To make matters worse, there are many potential causes of sleep deprivation, which is why a “one-size-fits-all” fix cannot be applied. The inability to fall asleep, and subsequently remain sleeping for the recommended seven to nine hours, can result from either physical or psychological challenges. For some patients, psychological barriers such as stress are the greatest barriers of a good night’s sleep. For others, a condition such as obstructive sleep apnea (OSA) could be to blame.
Duration and quality of sleep are both commonly improved on a Cenegenics program. This is due to the fact that the program’s all-encompassing approach to wellness often tackles the root causes behind poor sleep. Physicians’ recommendations on food selection, along with tailored dietary tips and exercise routines, can contribute to addressing the challenges that may be causing lack of sleep in patients.
For example, while weight regulation is one of the pillars of the Cenegenics age management program, it is also a key player in the prevention and treatment of OSA (obstructive sleep apnea). In fact, research shows that losing just 22 pounds can significantly improve apnea/hypopnea index scores . Likewise, Cenegenics physicians may also utilize nutraceuticals to aid in sleep. Individualized supplements, including magnesium, magnolia bark, and gamma-aminobutyric acid (GABA) can be taken under the direction of physicians to facilitate restfulness.
Additionally, our clinical team can assist patients in hormone regulation if needed. While the relationship between hormones and energy levels will be reviewed in greater detail in the next section, it is suspected that there is also a relationship between sleep disorders and hormones. Specifically, testosterone affects the organization of circadian rhythms and timing of sleep.
As mentioned above, one major component of the Cenegenics program is optimizing hormone levels. In both women and men, suboptimal levels of testosterone can have a negative effect on a person’s energy levels. Because significant dips in hormone levels are common in older adults, men and women in their middle ages and older may be ideal candidates for hormone replacement therapy.
In both genders, low testosterone has been linked to lack of motivation, fatigue, and even depression. Thus, testosterone has a far-reaching impact on energy and, when it becomes imbalanced, the physical impacts can escalate. Luckily, hormone replacement therapy is an effective way to address the challenging symptoms produced by an imbalance.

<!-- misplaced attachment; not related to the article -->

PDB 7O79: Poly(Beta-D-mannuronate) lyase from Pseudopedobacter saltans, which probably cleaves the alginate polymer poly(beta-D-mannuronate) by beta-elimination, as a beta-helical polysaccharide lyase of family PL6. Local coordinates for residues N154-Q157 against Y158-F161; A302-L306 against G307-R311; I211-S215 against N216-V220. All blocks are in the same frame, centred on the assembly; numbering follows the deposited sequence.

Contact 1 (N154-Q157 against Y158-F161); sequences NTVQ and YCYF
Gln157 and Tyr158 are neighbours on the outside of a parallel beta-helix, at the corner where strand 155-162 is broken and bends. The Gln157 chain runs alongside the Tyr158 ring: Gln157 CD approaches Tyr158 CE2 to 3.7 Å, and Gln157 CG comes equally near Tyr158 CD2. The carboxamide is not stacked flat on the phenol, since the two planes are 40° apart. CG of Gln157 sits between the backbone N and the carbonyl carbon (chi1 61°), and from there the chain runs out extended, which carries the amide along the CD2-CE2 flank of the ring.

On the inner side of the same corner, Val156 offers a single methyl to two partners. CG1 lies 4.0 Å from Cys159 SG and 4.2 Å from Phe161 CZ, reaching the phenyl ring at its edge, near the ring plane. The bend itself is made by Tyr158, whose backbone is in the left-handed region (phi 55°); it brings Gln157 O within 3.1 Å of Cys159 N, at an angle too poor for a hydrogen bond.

The age management experts from Cenegenics specialize in all aspects of age management and are particularly adept at diagnosing and treating testosterone deficiencies. They understand the inherent variabilities of testosterone levels and therefore perform diagnostics at specific times and take into consideration factors such as health status, age, fasting state, and sleep to determine if hormone replacement therapy should be considered. While there is no single consensus on what defines “low” testosterone, in general, patients beginning the program with a total testosterone reading in the 300s and low free testosterone may be recommended for treatment. By increasing and improving free testosterone levels (which fall within the normal physiologic range), patients will notice a considerable improvement in energy levels. The effects can be optimized further when combined with the measures outlined above, as well as nutraceuticals, described in greater detail below.
We mentioned briefly above that Cenegenics physicians may prescribe nutraceuticals for patients in which there has been an identified need for a specific supplement. While nutraceuticals can aid in sleep, as previously mentioned, it is also possible that certain micronutrients could help to support optimal energy levels, too.
Coenzyme Q10 (CQ10), for example, can be used to boost energy production, as well as cardiovascular health, neurological wellness, and blood sugar levels. While this antioxidant also plays a critical role in helping the body regenerate the production of vitamins, the body’s synthesis of CQ10 begins to decline at approximately 30 years of age. It has also been shown to reduce fatigue during workouts. Although CQ10 is found in food sources such as meat and fish, nuts, seeds, and plant oils, most people are unable to reach even lower ends of the suggested dietary intake through diet alone. Thus, a supplement administered in the proper dose based on the patient’s needs assessment may aid in the natural production of energy.
Additionally, cinnamon may play a role in increasing energy, as well as improving circulation and aiding digestion. The spice has also been shown to directly improve insulin levels, possibly through slowing the absorption of carbohydrates in the small intestine. Thus, when taken regularly, it is possible cinnamon could have widespread benefits on overall health.
When it comes to nutraceuticals, it is important to note that supplements are not subject to nearly as strict regulation as pharmaceuticals. Purity and potency are either up to the consumer to research or the manufacturer to offer, and because many patients do not report their supplements in their list of medications, drug interactions are even more likely to occur. It is thus critical that any supplements be taken under the direction of licensed physicians. Moreover, the quality of the source is critical. Nutraceuticals, such as healthy energy boosters provided by Cenegenics, bear significant differences from generic, retail-grade supplements. Cenegenics patients receive custom pharmacy items and efficaciously-dosed, pharmaceutically-tested clinical nutraceuticals.